On February 3 1931, New Zealand experienced its worst civil disaster when a devastating earthquake struck.
In minutes the 7.8 earthquake had changed everything, from the topography to architecture and lifestyle. It deformed the surface of the land in the surrounding area, pushing up a long dome running northeast-southwest that was 17 km wide and over 90 km long.
Sea water draining from Ahuriri Lagoon created more than 2,000 hectares of new land – now the site of Hawke’s Bay Airport.
In all, 356 people were killed and 400 required hospital care for injuries. Many of the deaths were caused by collapsed masonry buildings, fallen parapets and ornamental features.
While utterly devastating, the work carried out by the Public Works Department (PWD) was a major factor in preventing the situation from becoming worse as the organisation’s resources were directed towards reconstructing the region. This included restoring water supplies, replacing sewers, and repairing and inspecting houses before they could be reoccupied. Local survey plans and land titles had been destroyed, so all properties were resurveyed, and interim titles were issued.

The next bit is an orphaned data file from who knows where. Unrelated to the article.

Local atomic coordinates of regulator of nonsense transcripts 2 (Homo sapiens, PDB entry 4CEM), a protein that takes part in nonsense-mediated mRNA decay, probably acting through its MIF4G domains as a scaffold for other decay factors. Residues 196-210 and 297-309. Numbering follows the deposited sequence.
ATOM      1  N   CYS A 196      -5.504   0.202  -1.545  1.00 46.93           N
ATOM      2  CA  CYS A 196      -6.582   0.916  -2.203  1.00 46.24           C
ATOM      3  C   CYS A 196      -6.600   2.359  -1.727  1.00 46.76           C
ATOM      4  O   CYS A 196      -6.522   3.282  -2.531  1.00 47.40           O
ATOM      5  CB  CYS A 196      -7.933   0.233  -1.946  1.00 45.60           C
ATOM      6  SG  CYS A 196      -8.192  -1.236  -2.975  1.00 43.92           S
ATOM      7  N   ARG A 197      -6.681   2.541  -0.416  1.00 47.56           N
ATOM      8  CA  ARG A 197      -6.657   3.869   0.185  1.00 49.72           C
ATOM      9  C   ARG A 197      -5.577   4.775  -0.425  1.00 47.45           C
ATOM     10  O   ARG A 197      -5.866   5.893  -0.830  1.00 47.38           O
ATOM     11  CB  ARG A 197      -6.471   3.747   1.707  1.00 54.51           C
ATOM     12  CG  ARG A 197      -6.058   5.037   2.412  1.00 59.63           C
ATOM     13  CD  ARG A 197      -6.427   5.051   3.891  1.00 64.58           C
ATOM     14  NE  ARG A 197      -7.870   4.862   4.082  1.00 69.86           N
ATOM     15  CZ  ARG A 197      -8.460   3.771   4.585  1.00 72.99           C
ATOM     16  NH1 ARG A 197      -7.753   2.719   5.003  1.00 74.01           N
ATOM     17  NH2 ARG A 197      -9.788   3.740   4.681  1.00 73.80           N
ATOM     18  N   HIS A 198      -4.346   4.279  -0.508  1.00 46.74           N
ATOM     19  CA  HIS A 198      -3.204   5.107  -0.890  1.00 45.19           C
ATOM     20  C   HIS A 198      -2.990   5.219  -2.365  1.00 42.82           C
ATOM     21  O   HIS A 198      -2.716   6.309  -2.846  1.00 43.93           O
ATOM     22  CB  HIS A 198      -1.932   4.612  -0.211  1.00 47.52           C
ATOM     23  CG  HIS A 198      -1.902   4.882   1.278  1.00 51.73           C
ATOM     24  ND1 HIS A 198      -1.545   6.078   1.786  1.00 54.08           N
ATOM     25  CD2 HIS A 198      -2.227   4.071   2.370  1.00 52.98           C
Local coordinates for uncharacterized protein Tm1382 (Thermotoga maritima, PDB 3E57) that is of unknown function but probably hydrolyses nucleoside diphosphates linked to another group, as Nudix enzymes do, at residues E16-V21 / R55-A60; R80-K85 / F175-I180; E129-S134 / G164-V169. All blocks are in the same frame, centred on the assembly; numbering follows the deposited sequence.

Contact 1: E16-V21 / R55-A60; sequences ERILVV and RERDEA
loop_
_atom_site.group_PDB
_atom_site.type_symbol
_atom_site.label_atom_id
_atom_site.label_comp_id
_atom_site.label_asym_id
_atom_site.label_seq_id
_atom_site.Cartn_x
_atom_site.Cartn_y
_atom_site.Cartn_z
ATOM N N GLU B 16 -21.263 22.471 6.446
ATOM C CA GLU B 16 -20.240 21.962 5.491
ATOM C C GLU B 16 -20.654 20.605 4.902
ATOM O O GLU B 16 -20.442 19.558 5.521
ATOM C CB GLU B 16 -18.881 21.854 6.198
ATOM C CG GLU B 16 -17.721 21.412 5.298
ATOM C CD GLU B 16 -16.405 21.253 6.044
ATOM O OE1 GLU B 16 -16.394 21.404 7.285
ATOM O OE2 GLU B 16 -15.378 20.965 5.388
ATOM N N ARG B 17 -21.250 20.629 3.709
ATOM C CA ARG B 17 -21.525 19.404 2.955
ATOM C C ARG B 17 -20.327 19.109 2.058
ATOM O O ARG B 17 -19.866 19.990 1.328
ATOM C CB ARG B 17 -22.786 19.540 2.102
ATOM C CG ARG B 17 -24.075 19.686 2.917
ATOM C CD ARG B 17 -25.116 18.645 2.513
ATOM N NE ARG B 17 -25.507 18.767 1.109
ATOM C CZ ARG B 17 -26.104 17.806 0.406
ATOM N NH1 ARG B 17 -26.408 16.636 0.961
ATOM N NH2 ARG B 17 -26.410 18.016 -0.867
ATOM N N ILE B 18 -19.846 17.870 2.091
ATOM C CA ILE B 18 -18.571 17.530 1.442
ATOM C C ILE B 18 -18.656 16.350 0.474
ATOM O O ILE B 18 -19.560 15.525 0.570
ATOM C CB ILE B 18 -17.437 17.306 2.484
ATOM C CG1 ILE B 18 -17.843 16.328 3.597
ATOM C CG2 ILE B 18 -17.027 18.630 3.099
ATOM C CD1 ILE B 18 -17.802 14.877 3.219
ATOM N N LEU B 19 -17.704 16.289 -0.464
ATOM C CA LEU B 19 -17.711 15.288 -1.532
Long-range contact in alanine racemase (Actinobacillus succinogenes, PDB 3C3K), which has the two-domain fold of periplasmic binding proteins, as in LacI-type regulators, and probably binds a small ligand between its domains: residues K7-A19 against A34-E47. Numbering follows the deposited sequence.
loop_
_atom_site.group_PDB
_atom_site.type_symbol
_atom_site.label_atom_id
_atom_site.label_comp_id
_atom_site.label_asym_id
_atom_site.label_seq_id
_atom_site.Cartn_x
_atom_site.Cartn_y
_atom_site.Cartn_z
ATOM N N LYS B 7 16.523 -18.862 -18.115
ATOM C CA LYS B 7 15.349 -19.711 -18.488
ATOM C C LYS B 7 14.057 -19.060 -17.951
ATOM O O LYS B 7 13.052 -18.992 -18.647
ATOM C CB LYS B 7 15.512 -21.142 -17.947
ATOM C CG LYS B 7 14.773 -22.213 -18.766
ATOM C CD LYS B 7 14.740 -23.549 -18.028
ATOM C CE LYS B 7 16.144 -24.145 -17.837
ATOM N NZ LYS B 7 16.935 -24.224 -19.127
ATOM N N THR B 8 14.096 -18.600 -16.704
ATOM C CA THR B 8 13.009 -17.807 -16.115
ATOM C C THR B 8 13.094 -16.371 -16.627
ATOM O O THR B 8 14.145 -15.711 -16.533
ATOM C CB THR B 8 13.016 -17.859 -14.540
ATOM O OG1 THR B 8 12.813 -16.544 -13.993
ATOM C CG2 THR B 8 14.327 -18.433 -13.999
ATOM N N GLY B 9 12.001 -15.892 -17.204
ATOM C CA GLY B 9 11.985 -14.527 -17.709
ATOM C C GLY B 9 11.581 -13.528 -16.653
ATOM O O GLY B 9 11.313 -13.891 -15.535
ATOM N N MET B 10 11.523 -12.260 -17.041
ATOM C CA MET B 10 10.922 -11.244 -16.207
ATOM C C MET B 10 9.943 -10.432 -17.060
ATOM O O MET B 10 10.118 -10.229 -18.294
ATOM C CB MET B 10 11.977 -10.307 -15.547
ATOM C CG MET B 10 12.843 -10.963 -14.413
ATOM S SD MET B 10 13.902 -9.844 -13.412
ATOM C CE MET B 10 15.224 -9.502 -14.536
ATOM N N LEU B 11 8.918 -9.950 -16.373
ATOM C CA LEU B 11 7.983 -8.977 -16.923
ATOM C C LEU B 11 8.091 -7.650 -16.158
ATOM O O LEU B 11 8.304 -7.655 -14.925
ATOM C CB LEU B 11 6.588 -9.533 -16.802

The earthquake prompted a thorough review of New Zealand building codes, which were found to be totally inadequate and in 1935 earthquake design standards for buildings were introduced for the first time.
It also resulted in a significant change in emphasis within the PWD. Where previously public buildings had been the almost exclusive concern of the architects, after the earthquake the role of engineers in structural design became increasingly important.
This knowledge reshaped Napier and presented new design challenges. There are few buildings in Hawke’s Bay taller than five storeys and verandas above shop fronts — a distinctive feature of New Zealand cities — were no longer to be supported from below by posts but instead were suspended from above. Projecting ornamental features were also prohibited.
Due to the failure of traditional load-bearing masonry buildings of brick and plaster during the earthquake, modern construction methods were adopted that employed reinforced concrete for all new buildings.
As most of Napier’s rebuilding took place in the 1930s when Art Deco was fashionable, Napier architecture is regarded today as being one of the finest collections in the world.